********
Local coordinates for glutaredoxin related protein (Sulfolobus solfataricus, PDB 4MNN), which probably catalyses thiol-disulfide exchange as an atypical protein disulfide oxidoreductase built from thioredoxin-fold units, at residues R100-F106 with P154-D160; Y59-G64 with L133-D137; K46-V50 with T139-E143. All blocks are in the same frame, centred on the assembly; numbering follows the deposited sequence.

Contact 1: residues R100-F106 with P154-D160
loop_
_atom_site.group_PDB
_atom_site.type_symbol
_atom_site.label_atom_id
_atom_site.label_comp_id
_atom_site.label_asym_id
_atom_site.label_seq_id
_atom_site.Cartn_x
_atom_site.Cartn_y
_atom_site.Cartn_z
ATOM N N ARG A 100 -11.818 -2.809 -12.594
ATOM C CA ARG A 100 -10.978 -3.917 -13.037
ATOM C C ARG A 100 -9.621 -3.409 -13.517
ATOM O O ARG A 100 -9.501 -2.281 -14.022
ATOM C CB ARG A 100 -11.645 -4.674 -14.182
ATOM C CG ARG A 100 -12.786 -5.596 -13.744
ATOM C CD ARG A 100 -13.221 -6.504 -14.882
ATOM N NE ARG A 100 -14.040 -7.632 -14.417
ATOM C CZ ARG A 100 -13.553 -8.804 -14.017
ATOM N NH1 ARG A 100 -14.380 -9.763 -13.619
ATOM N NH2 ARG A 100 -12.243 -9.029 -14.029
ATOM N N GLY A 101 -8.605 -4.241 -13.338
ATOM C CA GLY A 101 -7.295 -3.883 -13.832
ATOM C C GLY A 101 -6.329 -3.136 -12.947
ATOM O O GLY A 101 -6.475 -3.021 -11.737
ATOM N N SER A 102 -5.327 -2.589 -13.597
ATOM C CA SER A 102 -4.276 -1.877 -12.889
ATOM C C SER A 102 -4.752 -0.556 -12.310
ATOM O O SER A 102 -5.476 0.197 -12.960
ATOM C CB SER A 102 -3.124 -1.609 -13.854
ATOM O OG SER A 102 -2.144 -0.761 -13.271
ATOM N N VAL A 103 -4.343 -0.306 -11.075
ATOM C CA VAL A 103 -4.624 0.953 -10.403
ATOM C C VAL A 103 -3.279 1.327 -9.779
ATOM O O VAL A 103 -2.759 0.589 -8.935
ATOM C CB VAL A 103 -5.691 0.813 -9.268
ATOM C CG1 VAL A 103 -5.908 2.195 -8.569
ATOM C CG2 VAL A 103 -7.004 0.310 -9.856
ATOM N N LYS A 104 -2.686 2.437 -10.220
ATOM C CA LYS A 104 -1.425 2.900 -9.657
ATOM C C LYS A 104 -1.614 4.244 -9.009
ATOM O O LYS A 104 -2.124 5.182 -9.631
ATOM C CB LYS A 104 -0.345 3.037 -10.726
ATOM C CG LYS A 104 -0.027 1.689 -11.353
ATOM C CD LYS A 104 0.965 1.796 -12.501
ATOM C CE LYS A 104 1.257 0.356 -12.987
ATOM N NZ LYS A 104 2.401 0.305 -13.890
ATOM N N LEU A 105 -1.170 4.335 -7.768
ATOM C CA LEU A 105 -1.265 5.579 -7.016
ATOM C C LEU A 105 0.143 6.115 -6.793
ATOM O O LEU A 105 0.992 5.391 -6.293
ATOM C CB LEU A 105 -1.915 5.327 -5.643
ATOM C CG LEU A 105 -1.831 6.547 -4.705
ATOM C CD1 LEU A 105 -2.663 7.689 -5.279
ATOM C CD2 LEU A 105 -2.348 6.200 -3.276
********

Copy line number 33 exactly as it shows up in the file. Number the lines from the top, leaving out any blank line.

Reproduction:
ATOM O OG SER A 102 -2.144 -0.761 -13.271